Tuesday, City Council's Education and Entrepreneurship Committee discussed a resolution directing the administration to report on the feasibility of having stations on city property, and creating incentives for privately owned stations. Eight of the nine council members signed on to the resolution.

Cincinnati City Council had a busy session Wednesday taking action on several items that had been presented to various committees this week.

From 2006 to 2010, marijuana possession became a fourth degree misdemeanor and cause for arrest in Cincinnati. During that time the City filed nearly 17,000 charges against people found to have between 100 and 200 grams of marijuana. Now, Council is considering retroactively reducing the penalty and allowing those arrested to ask a judge to seal their records, so it doesn't affect their future.  

If Republican Charlie Winburn defeats Democrat Cecil Thomas in the 9th Ohio Senate District race on Nov. 4 – and that is a big “if” at this point - three things will happen:

A Cincinnati Council Committee will wait two more weeks before voting on an ordinance that could make it easier for people to expunge their criminal records relating to the city's now repealed marijuana possession law.

From 2006 to 2010 such convictions were misdemeanors in the city as opposed to the current minor misdemeanors.  The minor offenses are not part of a person's criminal record.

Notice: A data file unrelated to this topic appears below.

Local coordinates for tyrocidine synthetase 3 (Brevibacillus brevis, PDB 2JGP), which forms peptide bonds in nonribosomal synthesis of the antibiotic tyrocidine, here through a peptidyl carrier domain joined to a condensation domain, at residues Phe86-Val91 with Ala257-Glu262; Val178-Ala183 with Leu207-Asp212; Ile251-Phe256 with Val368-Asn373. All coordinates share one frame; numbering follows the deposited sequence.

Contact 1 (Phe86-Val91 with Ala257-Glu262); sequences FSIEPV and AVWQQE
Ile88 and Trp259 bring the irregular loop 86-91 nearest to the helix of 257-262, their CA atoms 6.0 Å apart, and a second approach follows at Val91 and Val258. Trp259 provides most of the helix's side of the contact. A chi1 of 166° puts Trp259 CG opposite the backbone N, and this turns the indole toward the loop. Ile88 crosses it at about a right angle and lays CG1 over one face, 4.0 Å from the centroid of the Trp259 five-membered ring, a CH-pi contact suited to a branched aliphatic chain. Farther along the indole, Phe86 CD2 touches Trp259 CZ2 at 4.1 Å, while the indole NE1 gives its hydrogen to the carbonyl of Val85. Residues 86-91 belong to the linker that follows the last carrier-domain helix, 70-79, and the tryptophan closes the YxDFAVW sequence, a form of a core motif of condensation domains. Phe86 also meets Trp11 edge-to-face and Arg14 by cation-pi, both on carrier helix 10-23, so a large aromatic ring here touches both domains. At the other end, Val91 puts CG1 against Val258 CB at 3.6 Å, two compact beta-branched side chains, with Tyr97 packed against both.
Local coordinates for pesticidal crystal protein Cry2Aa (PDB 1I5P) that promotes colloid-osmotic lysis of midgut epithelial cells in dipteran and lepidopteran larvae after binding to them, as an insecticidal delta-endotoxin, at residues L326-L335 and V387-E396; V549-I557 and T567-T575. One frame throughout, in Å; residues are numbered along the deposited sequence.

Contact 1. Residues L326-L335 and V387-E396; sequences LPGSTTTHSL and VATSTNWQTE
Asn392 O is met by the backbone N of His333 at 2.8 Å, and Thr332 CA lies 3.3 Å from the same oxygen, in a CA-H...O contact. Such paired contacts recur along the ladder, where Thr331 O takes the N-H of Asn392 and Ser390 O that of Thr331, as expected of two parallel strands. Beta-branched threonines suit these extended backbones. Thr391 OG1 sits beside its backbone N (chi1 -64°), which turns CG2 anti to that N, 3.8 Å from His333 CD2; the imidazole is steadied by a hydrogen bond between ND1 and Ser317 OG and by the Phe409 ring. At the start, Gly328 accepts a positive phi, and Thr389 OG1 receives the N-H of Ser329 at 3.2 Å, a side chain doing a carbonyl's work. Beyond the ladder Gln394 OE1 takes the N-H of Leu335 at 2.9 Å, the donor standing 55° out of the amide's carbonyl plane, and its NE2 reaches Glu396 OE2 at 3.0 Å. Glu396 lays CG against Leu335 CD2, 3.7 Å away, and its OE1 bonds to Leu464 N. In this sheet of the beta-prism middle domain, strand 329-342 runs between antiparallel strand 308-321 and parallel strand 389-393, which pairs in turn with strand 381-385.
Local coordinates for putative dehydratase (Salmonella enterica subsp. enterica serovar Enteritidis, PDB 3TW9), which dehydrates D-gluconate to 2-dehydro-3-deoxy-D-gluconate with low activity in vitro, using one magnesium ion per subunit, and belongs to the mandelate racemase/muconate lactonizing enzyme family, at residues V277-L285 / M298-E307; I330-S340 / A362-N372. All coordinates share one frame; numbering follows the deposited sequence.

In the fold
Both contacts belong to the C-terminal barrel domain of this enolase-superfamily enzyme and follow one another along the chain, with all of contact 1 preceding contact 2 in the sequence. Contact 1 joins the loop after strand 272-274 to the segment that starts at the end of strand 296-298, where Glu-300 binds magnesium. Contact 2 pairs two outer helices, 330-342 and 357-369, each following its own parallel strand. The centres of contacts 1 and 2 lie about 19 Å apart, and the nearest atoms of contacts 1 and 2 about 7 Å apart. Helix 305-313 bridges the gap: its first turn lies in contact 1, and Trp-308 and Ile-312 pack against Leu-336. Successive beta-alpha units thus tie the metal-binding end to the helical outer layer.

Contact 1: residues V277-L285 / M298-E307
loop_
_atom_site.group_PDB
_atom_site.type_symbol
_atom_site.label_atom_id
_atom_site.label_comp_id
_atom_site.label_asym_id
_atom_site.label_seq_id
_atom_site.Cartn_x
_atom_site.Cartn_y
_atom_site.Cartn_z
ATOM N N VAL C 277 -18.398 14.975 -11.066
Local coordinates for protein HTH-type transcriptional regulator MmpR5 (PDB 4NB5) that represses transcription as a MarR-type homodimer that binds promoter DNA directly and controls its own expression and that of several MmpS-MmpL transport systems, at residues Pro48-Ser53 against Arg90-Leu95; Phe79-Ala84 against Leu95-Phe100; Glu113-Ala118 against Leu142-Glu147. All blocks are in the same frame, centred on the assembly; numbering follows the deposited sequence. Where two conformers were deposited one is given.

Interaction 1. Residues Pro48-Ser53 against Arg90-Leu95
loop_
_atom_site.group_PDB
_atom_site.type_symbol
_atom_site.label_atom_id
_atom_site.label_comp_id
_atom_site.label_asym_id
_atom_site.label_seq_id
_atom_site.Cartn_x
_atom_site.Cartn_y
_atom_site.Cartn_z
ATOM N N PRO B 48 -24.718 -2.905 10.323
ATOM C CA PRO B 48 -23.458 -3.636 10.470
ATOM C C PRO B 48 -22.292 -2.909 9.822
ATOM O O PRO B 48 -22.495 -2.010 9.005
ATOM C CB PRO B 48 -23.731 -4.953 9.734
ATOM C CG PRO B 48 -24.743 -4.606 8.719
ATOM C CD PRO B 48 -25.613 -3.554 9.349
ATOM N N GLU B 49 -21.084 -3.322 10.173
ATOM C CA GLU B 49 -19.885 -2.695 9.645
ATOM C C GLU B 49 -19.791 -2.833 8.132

Some council members have asked if the city can legally ask judges to ignore previous possession convictions when considering expungements.  

Cincinnati Council will vote on a resolution this week asking Ohio lawmakers to exclude marijuana possession convictions when considering whether people should have their criminal records expunged.

From 2006 to 2010, people in Cincinnati who had possessed even small amounts of marijuana were charged with misdemeanors that now appear on their criminal records. That was stricter than state law, which resulted in a citation and no records.

Those city misdemeanor convictions are making it difficult for some people to expunge, or clear, their criminal records.